Andrew Buncombe: Well-trained, motivated and on the rise. But who are these militants?

5 03 2009

Source: The independent

The images are nothing short of terrifying. A dozen well-trained, well-armed men fanning out and taking up their positions with consummate ease and expertise. Nothing could be more different than the grainy CCTV footage of a single truck lurching up to the gate of a five-star hotel and its driver arguing with the security guards and, five minutes later, a massive bomb exploding.

Last night, as Pakistani police continued what increasingly seemed a hapless hunt for the perpetrators of the Lahore attack, a consensus was gathering that the ambush represented the emergence of a new and distressing terror threat for South Asia.

It is not that militant attacks are anything new for Pakistan. Since the summer of 2007, the country has been beset by about 120 suicide bomb attacks on police and civilian targets. But almost without exception, they have been largely crude, hit-or-miss strikes that depended on one or two attackers delivering a truck or car bomb. Tuesday’s highly-mobile, commando-style militants armed with grenade launchers and automatic weapons and who slipped away when they realised their objective was not obtainable, appeared anything but crude.

“These were definitely different tactics. They were like commandos and they were very clearly not on a suicide mission,” said Ayesha Siddiqa, an Islamabad-based analyst and author. “They had a particular intention – to either kidnap or attack the Sri Lankan team – but when they were not able to do that they fled and have not been seen.”

Many have likened the Lahore attacks to those in Mumbai last November when a similar number of well-trained, well-armed militants held off Indian counter-terrorism commandos for more than 60 hours. Those attacks were blamed by India and others on the Pakistan-based group Lashkar-e-Toiba (LeT). It is too early to say whether the LeT was responsible for the Lahore attack and experts point out that, in its 20-year existence, the LeT has never attacked a target inside Pakistan. But clearly something very serious is happening in Pakistan; someone, somewhere is training groups of well-equipped, highly motivated militants who have the wherewithal and skills to challenge even the best of the region’s counter-terrorism forces. It raises all manner of questions; where are they being trained, who is supplying them with arms, who is supplying them with intelligence, why are the intelligence agencies such as Pakistan’s notorious ISI not aware of this group? More sinisterly, many will ask, are elements in the ISI linked to these militants.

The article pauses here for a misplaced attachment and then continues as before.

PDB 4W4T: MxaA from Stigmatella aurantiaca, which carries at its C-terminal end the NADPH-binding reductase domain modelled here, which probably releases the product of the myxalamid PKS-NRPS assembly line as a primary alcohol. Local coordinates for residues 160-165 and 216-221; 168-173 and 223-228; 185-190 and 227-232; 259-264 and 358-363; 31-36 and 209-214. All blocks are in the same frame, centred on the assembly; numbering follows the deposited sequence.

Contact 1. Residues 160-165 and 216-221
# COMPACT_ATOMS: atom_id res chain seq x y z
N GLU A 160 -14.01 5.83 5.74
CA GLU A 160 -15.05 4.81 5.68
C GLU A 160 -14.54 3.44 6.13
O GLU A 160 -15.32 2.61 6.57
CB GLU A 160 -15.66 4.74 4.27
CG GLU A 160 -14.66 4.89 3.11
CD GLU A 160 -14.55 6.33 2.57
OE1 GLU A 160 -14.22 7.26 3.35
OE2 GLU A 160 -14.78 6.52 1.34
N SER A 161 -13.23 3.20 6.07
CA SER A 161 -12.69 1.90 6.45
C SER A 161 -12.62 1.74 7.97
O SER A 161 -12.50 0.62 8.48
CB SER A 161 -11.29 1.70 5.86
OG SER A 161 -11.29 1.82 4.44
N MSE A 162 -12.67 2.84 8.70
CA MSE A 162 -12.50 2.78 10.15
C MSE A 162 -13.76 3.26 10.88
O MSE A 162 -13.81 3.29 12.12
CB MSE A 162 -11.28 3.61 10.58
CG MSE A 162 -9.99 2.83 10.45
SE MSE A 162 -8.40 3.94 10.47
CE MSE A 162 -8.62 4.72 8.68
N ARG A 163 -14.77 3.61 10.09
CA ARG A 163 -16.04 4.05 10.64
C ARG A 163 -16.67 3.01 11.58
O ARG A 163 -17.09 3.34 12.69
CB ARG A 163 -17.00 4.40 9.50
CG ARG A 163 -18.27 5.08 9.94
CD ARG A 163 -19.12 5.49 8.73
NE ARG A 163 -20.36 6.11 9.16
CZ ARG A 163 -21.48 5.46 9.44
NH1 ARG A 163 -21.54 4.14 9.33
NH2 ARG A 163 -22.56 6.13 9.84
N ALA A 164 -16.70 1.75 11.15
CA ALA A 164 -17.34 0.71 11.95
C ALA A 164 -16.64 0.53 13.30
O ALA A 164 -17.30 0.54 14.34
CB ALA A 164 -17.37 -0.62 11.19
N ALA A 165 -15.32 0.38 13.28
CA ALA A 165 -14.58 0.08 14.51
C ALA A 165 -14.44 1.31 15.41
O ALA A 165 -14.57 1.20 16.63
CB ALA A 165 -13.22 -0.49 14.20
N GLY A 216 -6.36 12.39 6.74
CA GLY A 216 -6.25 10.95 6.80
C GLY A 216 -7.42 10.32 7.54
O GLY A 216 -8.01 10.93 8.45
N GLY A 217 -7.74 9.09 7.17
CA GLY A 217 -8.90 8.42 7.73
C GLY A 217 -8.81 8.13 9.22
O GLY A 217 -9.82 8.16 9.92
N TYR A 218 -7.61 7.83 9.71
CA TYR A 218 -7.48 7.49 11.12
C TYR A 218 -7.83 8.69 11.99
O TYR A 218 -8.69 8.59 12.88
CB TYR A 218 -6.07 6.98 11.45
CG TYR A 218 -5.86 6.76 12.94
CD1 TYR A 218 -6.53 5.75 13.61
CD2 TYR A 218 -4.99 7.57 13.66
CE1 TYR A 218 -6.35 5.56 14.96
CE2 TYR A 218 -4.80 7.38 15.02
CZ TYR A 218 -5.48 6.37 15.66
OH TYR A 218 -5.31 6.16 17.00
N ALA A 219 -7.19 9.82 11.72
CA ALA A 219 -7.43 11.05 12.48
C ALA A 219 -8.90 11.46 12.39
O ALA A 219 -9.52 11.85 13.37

Diving into the alphabet soup of potential suspects for Tuesday’s attack may be a futile task. Bahukutumbi Raman, an Indian security analyst and former intelligence official, said he believed a number of Pakistan-based militant groups had the potential to carry out that style of attack. They include the Harkat-ul-Mujahideen (HUM), the Jaish-e-Mohammad (JEM), an offshoot of the HUM, the Lashkar-e-Jhangvi (LEJ), an anti-Shia organisation, and the Harkat-ul-Jihad-al-Islami (HUJI).

Writing on his website, he adds: “Al-Qa’ida and the [Pakistan Taliban] have carried out a number of suicide bombings through individual suicide bombers and vehicle-borne bombers in many towns including Lahore but they have not so far carried out a frontal urban ambush … Since its formation in 1989, [the LeT] has never carried out any act of terrorism in Pakistani territory, against Pakistani or foreign nationals. All its acts of terrorism have been either in Indian or Afghan territory.”

Mr Raman says the HUM once had operational ties with the Liberation Tigers of Tamil Eelam (LTTE) the Sri Lankan rebel group.

The incident has also forced a rethink of what constitutes a target. Until this point, sportsmen and woman were believed to be largely insulated from the region’s extremism. But if cricketers are now considered fair game, it means, in effect, that no one is safe.

Asked how Pakistan can defend itself against this new threat, Talat Masood, a former Pakistani general, said: “You have to have a lot of good intelligence, the support of your people and a better police. You also have to have good governance, rather than growing opposition to everything that is happening.”

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Police left us like sitting ducks, says referee

5 03 2009

Chris Broad, the ex-England batsman turned match referee who escaped injury in Tuesday’s attack on the Sri Lankan cricketers, castigated Pakistan yesterday for not providing the promised “presidential-style security” and accused the security services of fleeing the scene and leaving the visitors as “sitting ducks”.

As Pakistani police began investigating whether the gunmen were planning to take the whole squad hostage, Broad arrived at Manchester airport with scathing remarks about the way Pakistani police had handled the attack.